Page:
Tuesday, May 3, 2016
Jim Rutledge Lays an Egg
For the past decade, Jim Rutledge has enjoyed a privileged status among bourbon lovers. Serving as Master Distiller of Four Roses at a time when it was reintroduced to the US after a long absence, Rutledge is respected for the uncompromising quality of his product and his disdain for flavored whiskeys. Four Roses has been one of the highlights of the bourbon revival and much of the credit for that has gone to Mr. Rutledge (though the Kirin Corporation, which purchased Four Roses in 2001 and saw it through the revival, certainly should share in the credit). In 2015, Rutledge announced his retirement from Four Roses.
Last week, Rutledge unveiled a new project, the J.W. Rutledge Distillery. Rutledge announced plans to build a "world-class," mid-sized Kentucky distillery where he will make bourbon and rye. Rutledge has formed a limited liability corporation with two business partners.
So far, it all sounds great, but here's where it gets a little weird. Rather than do what most businesses do and seek out investors, Rutledge is planning to raise the initial $1.9 million through the Indiegogo crowdfunding site. This initial amount will cover start up costs such as legal fees, consultants and property costs.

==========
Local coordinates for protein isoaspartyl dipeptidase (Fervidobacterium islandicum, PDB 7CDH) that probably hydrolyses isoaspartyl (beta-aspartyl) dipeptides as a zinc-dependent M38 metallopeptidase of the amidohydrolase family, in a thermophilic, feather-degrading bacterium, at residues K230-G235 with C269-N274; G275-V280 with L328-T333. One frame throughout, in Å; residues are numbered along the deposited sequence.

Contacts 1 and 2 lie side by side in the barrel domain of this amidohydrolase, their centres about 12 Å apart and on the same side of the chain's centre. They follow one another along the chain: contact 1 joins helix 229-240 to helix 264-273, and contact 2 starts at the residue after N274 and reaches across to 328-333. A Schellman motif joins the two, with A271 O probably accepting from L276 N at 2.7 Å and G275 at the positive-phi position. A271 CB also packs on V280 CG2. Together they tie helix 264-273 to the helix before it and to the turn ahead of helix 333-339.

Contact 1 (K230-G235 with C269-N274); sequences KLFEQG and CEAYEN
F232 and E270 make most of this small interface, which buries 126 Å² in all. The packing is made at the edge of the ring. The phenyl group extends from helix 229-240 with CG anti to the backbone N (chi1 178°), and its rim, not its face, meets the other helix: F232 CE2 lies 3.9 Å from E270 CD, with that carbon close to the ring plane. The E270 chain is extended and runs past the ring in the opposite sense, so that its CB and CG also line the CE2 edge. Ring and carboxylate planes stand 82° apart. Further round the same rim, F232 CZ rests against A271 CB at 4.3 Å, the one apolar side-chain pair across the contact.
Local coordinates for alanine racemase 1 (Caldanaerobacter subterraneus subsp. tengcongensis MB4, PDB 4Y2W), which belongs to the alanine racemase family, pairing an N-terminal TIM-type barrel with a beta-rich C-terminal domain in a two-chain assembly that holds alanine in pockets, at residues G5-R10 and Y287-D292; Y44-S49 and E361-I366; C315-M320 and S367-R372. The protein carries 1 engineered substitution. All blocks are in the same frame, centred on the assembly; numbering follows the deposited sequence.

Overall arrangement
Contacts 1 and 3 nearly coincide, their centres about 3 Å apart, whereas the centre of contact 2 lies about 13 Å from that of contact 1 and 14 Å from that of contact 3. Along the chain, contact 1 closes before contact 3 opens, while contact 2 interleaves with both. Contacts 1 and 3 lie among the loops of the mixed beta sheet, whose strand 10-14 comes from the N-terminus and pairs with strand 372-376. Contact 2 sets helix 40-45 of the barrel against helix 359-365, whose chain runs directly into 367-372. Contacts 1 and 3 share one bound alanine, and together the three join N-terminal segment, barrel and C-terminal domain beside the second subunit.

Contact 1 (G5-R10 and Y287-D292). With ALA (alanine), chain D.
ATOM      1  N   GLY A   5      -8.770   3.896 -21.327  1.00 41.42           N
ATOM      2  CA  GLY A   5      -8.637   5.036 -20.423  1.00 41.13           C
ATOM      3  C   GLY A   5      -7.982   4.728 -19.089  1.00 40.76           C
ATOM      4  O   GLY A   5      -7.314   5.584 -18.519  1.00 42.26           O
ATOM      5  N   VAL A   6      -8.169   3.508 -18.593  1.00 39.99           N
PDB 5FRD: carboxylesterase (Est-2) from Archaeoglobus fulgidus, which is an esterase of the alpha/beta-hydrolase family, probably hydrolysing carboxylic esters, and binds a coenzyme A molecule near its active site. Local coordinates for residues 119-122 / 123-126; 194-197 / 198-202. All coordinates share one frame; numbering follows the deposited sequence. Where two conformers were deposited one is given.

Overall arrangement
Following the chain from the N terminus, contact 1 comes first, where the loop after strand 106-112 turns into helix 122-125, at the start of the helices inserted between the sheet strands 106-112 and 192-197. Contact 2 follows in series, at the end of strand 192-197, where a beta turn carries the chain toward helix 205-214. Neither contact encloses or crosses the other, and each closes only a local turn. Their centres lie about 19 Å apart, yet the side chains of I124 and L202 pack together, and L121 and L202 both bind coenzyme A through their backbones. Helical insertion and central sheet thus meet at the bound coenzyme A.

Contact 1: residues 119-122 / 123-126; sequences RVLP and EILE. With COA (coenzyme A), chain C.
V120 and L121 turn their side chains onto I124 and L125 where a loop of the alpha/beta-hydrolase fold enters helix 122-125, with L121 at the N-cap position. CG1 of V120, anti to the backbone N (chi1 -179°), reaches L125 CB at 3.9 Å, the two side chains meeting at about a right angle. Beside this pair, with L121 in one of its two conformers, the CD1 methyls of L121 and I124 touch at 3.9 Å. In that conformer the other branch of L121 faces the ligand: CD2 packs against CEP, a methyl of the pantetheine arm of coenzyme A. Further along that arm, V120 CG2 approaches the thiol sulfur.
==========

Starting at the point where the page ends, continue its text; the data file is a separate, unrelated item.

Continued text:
Now, I've contributed to crowdfunding campaigns before. They can be a great way to support an artist or craftsperson who needs some initial cash to realize a project they could not otherwise fund, but this is very different. This is an industry veteran with many contacts who wants to build a large and presumably profitable factory, and rather than rely on investors who will be rewarded with equity in the project, he wants us to give him these initial funds for free.
Well, not exactly for free. The benefit of contributing to crowdfunding campaigns is you get rewards, but Rutledge's rewards are downright crappy. For a $50 contribution, you get a t-shirt; $100 gets you a commemorative coin which gives you "first access to special releases through the gift shop" (i.e. you can use it to pay them more money!); $175 gets you two commemorative coins plus 15% off of non-alcohol merchandise from the distillery gift shop (most crowdfunding sites do not allow you to offer alcohol as an incentive); $400 gets your name on a brick at the distillery; all the way up to $1,250 which gets you an invitation to the grand opening.
On top of those lackluster prizes, Rutledge is using "flexible funding," which means that they get to keep your money even if they don't reach their goal.
I love the idea of a Jim Rutledge distillery and I hope it is a success, but this campaign is seriously uncool. Jim Rutledge has earned himself a great reputation, and now he is using that reputation to take advantage of whiskey lovers...some of whom will get their name on a brick.
But hey, if you are the type of person who is into giving money to a for-profit venture and getting little in return, please consider the Sku Store.